Oracle this week extended the scope of the cloud services it manages on behalf of customers to include a low-code application development platform based on the company’s Visual Builder development tools.
To complement that effort, Oracle also announced the availability of Oracle Autonomous Analytics Cloud and Oracle Autonomous Integration Cloud. Oracle Autonomous Visual Builder comes with tools for accessing back-end services, while Oracle Autonomous Integration Cloud provides a raft of additional connectors for accessing a wide variety of other Oracle and third-party services, Price said.
Oracle also committed to delivering additional autonomous services later this year to address mobile and chatbots, data integration, blockchain, security and management and additional database workloads such as online transaction processing (OLTP). Those services will complement existing Oracle autonomous database and platform-as-a-service (PaaS) environments.
Price said interest in low-code development tools is accelerating as organizations look to extend business processes that have been automated using either packaged applications running on-premises or in a software-as-a-service (SaaS) application. Rather than trying to achieve that goal using low-level application programming interfaces (APIs) that are fragile, Price said low-code tools such as Oracle VB make it simpler for even citizen developers to construct applications leveraging code developed by professional developers.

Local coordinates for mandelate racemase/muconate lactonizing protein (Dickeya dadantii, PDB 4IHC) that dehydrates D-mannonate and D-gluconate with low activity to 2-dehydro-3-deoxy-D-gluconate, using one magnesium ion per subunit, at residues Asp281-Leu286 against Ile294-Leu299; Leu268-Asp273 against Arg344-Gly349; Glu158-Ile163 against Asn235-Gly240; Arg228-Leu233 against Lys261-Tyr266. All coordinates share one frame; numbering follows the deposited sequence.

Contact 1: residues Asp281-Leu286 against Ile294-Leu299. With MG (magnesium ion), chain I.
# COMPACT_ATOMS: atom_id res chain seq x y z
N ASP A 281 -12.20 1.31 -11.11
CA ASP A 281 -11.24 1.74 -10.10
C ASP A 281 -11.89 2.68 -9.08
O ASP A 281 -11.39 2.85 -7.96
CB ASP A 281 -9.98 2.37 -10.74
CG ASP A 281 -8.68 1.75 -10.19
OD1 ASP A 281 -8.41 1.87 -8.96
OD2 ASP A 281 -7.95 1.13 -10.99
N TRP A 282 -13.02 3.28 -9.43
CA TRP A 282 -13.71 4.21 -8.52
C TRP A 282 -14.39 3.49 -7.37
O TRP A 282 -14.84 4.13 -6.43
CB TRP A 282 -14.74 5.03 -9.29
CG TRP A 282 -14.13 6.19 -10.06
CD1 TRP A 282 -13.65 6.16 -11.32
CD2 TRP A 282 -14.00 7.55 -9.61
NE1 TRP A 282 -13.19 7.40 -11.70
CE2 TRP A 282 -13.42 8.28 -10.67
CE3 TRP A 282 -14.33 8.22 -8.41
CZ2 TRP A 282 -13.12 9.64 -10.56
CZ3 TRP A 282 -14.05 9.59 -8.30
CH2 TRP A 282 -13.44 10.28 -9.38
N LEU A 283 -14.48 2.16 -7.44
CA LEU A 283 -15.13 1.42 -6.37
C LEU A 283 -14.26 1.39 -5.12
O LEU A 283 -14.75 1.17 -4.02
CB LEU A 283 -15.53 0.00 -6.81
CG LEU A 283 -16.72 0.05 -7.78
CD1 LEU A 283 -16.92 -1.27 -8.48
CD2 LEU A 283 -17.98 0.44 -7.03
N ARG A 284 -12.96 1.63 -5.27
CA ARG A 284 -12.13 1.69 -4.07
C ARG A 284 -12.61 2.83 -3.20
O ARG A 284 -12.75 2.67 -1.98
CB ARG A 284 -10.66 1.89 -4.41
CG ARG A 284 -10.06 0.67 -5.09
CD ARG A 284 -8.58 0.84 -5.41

Organizations need to decide for themselves when to customize those application environments versus taking advantage of them in a turnkey manner, Price said. Organizations tend to heavily customize customer experience and customer relationship management (CRM) applications, while relying on best practices that have been coded into enterprise resource planning (ERP) applications. Oracle is changing the way it supports those applications—base-level support for these applications is now free, but Oracle will continue to charge for premium services.
The need to customize applications at scale is driving many more traditional enterprise IT organizations to adopt DevOps processes that now need to span multiple IT environments, Price said. He added Oracle now provides integration with multiple continuous integration/continuous deployment (CI/CD) platforms to facilitate that transition.
As Oracle assumes more responsibility for managing the underlying platforms, organizations in theory should be able to devote more resources to developing applications. To achieve that goal, however, many of them will need to figure out how to extend their DevOps processes to include Oracle as a managed service provider.
Oracle also provides access to unmanaged infrastructure-as-a-service (IaaS) and (PaaS) services in much the same way Amazon Web Services (AWS) and Microsoft do. Oracle has been late to the cloud game, but this week announced a slew of new cloud customers, including Atomitech Inc., Edith Cowan University, Future Robot, Barrick Gold Corporation, C’s NEXT, Colegio de Bachilleres, Contribute NV, DP World Ltd., Dubai Airport Freezone Authority, Emirates Flight Catering, Hytera Communications Ltd., Ildong Pharmaceutical Co. Ltd., Konyang University, Land O’Lakes Inc., Leshan City Commercial Bank, McDermott, MCore Group, New Hope Liuhe Co. Ltd., Promata, Stallion Oilfield, Ornua Co-Operative, RecVue, Saga d.o.o Beograd, TCI, TaskUs, University of Wisconsin Hospital and Clinics Authority, and Zeneral Heatpump Industry Co. Ltd. All told, Oracle claims to be processing 55 billion transactions a day on its cloud.
It may take a while for Oracle to catch up to AWS. But if it doesn’t achieve that goal it won’t be for a lack of development tools.